Bianca Freire-Medeiros is a Senior Lecturer in Sociology at the Center for Research and Documentation on Brazilian Contemporary History (CPDOC) at the Getulio Vargas Foundation in Rio de Janeiro, Brazil. She was a Research Fellow at the Center for Mobilities Research (CeMoRe) at Lancaster University in 2009 and is the author of Touring Poverty (Routledge Advances in Sociology, 2013).
Ole B Jensen
Ole B. Jensen is Professor of Urban Theory at the Department of Architecture, Design and Media Technology, Aalborg University (Denmark).He holds a BA in Political Science, an MA in Sociology and a PhD in Planning. He is co-founder and board member at the Center for Mobilities and Urban Studies (C-MUS), Aalborg and Task Force Member in the Cosmobilities Network. His main research interests are within Urban Mobilities, Urban Networked Technologies, and Performative Environments. He is the co-author of Making European Space. Mobility, Power and Territorial Identity, Routledge, 2004 (with Tim Richardson), and author of Staging Mobilities, Routledge, 2013.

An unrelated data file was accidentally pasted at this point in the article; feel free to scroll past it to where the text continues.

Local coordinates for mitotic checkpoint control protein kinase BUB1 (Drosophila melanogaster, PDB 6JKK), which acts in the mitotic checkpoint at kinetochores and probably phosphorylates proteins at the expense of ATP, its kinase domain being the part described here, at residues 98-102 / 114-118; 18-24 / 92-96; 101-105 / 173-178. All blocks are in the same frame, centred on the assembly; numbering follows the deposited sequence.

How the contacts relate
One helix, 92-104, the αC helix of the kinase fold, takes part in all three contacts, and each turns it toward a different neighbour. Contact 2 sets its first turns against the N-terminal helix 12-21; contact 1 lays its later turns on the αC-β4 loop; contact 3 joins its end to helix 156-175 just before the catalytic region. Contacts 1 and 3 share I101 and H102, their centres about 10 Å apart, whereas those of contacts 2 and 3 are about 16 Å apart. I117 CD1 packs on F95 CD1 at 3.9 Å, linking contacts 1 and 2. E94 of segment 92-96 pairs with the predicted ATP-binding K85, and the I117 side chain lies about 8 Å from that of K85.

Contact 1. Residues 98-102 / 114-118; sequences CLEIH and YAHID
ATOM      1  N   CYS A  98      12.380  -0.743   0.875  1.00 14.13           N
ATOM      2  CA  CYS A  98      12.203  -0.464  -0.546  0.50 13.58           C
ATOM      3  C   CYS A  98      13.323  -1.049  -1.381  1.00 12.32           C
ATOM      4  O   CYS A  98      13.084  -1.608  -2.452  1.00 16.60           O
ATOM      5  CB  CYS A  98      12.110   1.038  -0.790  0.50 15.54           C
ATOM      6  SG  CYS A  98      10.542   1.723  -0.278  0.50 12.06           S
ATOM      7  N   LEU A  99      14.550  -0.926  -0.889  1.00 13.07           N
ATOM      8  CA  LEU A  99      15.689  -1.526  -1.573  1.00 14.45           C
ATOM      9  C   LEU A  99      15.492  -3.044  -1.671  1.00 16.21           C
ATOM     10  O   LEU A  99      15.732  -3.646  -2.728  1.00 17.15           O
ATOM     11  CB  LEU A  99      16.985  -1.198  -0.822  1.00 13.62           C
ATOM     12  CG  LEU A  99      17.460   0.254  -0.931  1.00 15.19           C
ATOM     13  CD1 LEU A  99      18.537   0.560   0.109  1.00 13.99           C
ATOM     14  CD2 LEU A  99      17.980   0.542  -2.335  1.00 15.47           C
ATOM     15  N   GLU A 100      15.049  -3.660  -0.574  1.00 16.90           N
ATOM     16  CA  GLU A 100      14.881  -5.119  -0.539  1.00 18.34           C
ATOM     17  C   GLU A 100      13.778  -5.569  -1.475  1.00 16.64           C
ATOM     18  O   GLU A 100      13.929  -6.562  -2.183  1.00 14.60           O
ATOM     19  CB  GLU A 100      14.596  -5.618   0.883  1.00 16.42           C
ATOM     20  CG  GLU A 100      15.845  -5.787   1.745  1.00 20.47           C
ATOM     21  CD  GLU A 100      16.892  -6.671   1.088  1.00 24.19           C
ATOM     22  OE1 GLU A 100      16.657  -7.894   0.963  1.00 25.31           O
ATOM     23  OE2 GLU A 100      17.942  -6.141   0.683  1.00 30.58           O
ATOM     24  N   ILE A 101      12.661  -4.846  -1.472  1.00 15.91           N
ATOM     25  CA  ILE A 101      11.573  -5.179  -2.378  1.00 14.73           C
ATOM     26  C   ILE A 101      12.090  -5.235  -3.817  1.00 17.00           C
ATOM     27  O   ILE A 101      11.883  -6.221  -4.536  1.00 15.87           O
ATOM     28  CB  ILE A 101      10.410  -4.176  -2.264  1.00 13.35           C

Caren Kaplan - Professor of American Studies, University of California, Davis, US. Studies of travel, tourism, displacement; postcolonial studies; consumer subjects in transnational culture; the visual logics of location and navigation technologies; and theories of globalization and cosmopolitanism.
Sven Kesselring is professor in mobility, governance and planning at Aalborg University, Denmark, and teaches at the Technische Universität München. He is the head of mobilities research at Innovationsmanufaktur GmbH in Munich and since 2004 spokesman of the international Cosmobilities Network (www.cosmobilities.net).
Since 1996, he has been conducting research projects that centre on mobility and risk, governance and planning, corporate mobilities regimes and mobile technologies.